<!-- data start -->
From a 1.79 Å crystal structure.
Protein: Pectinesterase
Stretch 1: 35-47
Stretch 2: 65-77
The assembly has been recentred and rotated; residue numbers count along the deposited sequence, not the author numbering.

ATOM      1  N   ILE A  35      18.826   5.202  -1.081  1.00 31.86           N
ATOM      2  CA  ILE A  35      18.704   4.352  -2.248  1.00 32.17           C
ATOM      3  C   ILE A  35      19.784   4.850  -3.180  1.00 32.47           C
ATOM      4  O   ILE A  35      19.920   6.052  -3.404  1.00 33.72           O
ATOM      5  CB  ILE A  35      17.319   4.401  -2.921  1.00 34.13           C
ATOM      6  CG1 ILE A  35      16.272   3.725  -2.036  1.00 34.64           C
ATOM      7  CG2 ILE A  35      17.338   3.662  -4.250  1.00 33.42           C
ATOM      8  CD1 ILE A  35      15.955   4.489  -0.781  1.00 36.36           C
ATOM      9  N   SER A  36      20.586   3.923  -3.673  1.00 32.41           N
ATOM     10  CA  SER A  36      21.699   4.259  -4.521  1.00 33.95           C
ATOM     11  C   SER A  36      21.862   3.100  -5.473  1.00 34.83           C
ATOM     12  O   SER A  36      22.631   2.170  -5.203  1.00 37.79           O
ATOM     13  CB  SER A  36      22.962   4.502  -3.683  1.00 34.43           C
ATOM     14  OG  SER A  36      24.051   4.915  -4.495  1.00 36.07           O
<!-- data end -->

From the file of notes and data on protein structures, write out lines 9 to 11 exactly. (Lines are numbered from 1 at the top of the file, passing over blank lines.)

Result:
ATOM      4  O   ILE A  35      19.920   6.052  -3.404  1.00 33.72           O
ATOM      5  CB  ILE A  35      17.319   4.401  -2.921  1.00 34.13           C
ATOM      6  CG1 ILE A  35      16.272   3.725  -2.036  1.00 34.64           C